Over the course of the Kakaako sweep that began Sept. 8, more than half of the 293 people who were counted during an August census — or 158 people including 25 families — ended up in homeless shelters or permanent housing, Ige said.
The census was part of a “data-driven process” that Ige now plans to apply to Waianae, Waipahu and Waimanalo.
The Kakaako cleanup worked because of cooperation among city, state and federal officials, social service providers and private landowners throughout Kakaako, Ige said.
Standing by Ige’s side Friday was the city’s managing director, Roy Amemiya, who called the Kakaako cleanup “just the first step in this statewide crisis.”
Morishige said the execution of the Kakaako cleanup represents “a model we hope to replicate … across every county in the state.”
The August census also found that 20 percent of the Kakaako occupants were Micronesian migrants here under the Compact of Free Association resulting from U.S. atomic testing on their islands.
Ige said he has met with officials in the Marshall Islands and throughout the Federated States of Micronesia to see whether they can better inform COFA migrants about the realities of life in Hawaii so they don’t end up homeless.
While some 54 percent of the Kakaako homeless moved into shelters or other housing, Ige acknowledged that many remain on the streets.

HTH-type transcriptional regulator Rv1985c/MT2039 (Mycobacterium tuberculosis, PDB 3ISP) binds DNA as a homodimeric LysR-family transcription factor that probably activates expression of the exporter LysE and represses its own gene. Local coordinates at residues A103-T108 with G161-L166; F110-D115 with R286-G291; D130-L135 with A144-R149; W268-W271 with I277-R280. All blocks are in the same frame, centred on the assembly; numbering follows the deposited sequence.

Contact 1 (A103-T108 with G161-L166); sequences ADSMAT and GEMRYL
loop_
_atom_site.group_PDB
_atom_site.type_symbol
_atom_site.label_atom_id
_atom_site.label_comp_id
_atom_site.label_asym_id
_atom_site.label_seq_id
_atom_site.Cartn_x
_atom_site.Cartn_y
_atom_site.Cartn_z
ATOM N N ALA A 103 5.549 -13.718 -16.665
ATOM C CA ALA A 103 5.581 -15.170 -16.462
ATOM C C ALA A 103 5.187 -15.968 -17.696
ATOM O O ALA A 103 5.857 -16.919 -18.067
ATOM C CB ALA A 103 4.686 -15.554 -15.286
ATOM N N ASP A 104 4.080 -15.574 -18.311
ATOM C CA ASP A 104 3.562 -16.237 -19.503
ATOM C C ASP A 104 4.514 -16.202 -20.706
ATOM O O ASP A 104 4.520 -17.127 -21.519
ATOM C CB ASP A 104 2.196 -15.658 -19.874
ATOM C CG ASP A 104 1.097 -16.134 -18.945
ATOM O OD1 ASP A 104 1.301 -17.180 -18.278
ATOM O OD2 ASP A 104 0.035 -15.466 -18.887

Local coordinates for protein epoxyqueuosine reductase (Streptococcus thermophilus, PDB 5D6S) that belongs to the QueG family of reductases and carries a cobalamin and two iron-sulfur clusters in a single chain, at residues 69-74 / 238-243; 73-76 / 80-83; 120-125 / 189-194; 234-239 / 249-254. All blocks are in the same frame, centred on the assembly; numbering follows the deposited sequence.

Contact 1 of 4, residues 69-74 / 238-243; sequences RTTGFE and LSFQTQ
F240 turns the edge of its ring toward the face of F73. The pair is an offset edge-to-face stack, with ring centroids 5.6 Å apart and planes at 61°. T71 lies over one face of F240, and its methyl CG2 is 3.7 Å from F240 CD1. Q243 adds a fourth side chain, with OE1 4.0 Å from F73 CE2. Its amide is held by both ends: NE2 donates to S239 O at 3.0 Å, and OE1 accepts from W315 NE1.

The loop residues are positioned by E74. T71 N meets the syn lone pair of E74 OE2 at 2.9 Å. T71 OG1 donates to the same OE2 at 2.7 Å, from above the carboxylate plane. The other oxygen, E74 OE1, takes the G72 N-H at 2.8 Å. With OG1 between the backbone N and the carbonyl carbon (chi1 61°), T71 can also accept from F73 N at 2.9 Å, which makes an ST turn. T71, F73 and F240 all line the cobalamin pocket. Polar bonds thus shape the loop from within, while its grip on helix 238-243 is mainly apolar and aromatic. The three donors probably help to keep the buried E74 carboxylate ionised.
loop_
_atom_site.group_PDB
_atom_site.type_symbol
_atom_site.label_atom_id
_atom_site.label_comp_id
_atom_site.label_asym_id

“We do know some of them have moved into other parks in Kakaako,” Ige said.
He called Hawaii’s homeless situation “a crisis.”
The state continues to consider four possible sites for future homeless housing projects: on Office of Hawaiian Affairs land across from the Next Step shelter in Kakaako; at Liliha Civic Center; on Nimitz Highway at Pier 38; and at a maintenance shed in Kakaako owned by the Hawaii Community Development Association.
At the same time, the city has asked social service providers to submit proposals on what kind of homeless housing projects they would run if the city buys a three-story building on Kuwili Street.
In its “Request for Information,” the city solicited proposals “to develop new projects and plans of action to address homelessness.”
The city also continues to be interested in replicating two popular programs in San Francisco that do not take anyone off of the streets, but do rid sidewalks of urine, feces and needles.
One project operated by a nonprofit group called Lava Mae takes old San Francisco “Muni” buses and converts them into portable showers and toilets for homeless people.
The other, called the “San Francisco Pit Stop,” tows pairs of flushable toilets and sinks into tourist and homeless centers. The Pit Stops are staffed by employees, who are often homeless themselves, who clean up after each use and knock on the door after five minutes to ensure that nothing inappropriate is going on inside.
The employees have proved key to the success of the Pit Stop in San Francisco. The program has encouraged use by tourists and women, in particular, according to officials in San Francisco.